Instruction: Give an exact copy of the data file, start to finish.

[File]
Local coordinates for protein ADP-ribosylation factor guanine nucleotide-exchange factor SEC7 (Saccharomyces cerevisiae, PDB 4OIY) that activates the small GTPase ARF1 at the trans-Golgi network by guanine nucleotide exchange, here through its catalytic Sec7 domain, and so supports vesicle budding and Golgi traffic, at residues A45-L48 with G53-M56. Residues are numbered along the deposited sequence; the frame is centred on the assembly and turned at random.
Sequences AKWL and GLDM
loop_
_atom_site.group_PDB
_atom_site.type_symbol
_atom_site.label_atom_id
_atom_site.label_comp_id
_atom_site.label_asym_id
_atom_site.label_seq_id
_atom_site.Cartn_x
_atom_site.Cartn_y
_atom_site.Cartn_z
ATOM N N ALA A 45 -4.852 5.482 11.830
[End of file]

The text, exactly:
Local coordinates for protein ADP-ribosylation factor guanine nucleotide-exchange factor SEC7 (Saccharomyces cerevisiae, PDB 4OIY) that activates the small GTPase ARF1 at the trans-Golgi network by guanine nucleotide exchange, here through its catalytic Sec7 domain, and so supports vesicle budding and Golgi traffic, at residues A45-L48 with G53-M56. Residues are numbered along the deposited sequence; the frame is centred on the assembly and turned at random.
Sequences AKWL and GLDM
loop_
_atom_site.group_PDB
_atom_site.type_symbol
_atom_site.label_atom_id
_atom_site.label_comp_id
_atom_site.label_asym_id
_atom_site.label_seq_id
_atom_site.Cartn_x
_atom_site.Cartn_y
_atom_site.Cartn_z
ATOM N N ALA A 45 -4.852 5.482 11.830